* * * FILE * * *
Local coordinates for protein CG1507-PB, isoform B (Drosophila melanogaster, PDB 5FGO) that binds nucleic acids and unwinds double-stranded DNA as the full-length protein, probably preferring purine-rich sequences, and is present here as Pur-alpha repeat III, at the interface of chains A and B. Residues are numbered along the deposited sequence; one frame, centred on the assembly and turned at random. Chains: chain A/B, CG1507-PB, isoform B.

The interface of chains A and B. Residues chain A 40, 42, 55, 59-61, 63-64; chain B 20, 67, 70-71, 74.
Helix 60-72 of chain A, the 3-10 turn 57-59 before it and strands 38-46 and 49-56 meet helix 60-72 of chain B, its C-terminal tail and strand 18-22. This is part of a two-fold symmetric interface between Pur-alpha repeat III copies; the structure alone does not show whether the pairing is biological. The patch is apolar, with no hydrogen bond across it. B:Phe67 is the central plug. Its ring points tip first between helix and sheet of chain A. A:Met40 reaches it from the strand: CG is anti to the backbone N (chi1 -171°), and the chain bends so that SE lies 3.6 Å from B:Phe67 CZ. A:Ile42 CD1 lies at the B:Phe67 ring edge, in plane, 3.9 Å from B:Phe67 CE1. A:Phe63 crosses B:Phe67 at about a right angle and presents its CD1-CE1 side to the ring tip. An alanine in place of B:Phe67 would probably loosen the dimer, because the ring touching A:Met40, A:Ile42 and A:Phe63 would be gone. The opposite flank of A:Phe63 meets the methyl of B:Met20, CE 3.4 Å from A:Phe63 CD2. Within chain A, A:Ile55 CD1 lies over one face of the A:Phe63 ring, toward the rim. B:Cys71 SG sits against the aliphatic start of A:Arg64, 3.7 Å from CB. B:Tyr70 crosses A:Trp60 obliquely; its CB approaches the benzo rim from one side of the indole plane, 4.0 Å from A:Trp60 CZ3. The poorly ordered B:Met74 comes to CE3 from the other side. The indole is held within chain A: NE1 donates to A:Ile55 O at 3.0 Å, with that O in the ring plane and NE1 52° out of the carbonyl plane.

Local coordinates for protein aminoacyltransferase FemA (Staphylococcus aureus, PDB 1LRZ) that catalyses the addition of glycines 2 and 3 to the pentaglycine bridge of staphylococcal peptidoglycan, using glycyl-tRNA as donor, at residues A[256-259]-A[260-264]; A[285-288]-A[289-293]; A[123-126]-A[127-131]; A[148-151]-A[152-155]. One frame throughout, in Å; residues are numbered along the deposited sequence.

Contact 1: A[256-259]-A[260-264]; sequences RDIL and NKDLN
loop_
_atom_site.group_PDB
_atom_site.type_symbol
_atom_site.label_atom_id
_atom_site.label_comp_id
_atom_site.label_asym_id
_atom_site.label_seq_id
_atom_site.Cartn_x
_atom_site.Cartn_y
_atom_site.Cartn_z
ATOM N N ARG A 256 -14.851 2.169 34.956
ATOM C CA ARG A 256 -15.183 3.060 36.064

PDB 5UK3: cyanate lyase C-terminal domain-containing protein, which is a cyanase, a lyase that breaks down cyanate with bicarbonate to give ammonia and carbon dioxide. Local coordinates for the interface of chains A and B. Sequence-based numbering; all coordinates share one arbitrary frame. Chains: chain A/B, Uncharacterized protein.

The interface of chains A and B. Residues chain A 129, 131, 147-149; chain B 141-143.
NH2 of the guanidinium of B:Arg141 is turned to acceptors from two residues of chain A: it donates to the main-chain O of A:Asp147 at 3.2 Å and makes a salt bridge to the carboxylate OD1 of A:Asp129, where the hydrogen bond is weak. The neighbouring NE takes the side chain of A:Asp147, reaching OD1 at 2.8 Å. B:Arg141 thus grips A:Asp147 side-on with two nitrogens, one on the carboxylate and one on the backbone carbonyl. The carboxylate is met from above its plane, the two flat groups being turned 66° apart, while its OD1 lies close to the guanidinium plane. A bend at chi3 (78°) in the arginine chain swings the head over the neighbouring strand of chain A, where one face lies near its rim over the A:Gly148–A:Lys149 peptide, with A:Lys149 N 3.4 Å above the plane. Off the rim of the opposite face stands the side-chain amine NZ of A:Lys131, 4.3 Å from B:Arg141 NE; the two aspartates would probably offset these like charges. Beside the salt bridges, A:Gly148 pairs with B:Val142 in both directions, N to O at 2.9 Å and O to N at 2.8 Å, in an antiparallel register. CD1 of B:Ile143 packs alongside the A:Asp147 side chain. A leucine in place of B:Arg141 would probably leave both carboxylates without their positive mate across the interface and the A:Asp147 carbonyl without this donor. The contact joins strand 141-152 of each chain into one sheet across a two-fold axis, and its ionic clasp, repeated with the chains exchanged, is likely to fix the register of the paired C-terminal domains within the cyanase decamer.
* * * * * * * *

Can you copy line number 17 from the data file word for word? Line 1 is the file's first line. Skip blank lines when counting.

ATOM C CA ARG A 256 -15.183 3.060 36.064